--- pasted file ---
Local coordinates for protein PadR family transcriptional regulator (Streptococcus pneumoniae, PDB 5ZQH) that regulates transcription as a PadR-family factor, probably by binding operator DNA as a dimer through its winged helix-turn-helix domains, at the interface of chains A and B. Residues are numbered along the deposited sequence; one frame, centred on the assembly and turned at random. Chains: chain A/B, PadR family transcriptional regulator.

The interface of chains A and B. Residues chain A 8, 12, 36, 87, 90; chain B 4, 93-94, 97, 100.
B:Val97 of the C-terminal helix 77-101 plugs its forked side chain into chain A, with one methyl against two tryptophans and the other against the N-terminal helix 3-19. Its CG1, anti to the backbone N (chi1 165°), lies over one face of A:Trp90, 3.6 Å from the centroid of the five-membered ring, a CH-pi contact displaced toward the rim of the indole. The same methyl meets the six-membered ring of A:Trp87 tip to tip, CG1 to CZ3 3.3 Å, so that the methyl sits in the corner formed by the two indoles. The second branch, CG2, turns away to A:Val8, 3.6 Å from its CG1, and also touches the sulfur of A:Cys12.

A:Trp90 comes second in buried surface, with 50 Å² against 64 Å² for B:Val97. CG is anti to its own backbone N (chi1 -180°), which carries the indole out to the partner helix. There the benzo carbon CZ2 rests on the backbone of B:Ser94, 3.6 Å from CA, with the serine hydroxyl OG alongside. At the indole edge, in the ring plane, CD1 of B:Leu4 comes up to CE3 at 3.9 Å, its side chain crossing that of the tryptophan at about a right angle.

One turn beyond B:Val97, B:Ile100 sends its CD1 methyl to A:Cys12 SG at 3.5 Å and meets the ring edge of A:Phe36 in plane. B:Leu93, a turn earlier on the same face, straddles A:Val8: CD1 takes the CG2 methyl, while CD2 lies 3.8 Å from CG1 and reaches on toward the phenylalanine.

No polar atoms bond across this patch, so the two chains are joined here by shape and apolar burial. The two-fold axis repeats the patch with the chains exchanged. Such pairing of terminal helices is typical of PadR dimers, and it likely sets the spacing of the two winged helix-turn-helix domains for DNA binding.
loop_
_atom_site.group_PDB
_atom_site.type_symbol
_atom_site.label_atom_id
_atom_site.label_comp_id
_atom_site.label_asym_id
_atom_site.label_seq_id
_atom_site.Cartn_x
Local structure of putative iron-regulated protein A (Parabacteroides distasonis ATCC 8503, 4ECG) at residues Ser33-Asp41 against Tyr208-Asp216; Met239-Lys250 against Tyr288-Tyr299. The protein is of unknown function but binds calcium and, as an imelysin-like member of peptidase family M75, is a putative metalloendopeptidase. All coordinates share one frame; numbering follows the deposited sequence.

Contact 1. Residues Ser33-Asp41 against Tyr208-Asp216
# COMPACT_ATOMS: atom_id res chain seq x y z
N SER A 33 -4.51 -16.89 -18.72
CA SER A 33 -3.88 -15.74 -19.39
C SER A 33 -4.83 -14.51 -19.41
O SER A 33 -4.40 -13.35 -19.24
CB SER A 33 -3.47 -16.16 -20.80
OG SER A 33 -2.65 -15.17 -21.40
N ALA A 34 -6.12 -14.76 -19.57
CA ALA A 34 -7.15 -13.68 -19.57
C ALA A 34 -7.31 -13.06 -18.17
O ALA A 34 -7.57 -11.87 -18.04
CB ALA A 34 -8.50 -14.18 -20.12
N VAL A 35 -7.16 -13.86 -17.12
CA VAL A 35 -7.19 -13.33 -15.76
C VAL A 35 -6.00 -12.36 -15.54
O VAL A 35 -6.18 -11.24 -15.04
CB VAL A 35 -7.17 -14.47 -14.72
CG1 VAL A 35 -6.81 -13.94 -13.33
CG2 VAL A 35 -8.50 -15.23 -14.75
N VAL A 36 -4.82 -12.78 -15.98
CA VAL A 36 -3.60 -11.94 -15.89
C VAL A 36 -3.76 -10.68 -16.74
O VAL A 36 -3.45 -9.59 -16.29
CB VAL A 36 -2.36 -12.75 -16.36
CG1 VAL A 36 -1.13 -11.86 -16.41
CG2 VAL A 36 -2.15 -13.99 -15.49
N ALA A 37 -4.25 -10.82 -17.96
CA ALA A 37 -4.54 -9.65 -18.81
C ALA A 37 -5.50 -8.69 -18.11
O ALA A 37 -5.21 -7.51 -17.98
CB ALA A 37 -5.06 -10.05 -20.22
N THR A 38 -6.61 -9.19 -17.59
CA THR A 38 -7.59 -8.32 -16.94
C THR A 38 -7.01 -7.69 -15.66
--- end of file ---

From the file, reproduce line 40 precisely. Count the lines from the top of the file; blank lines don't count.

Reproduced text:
CB VAL A 36 -2.36 -12.75 -16.36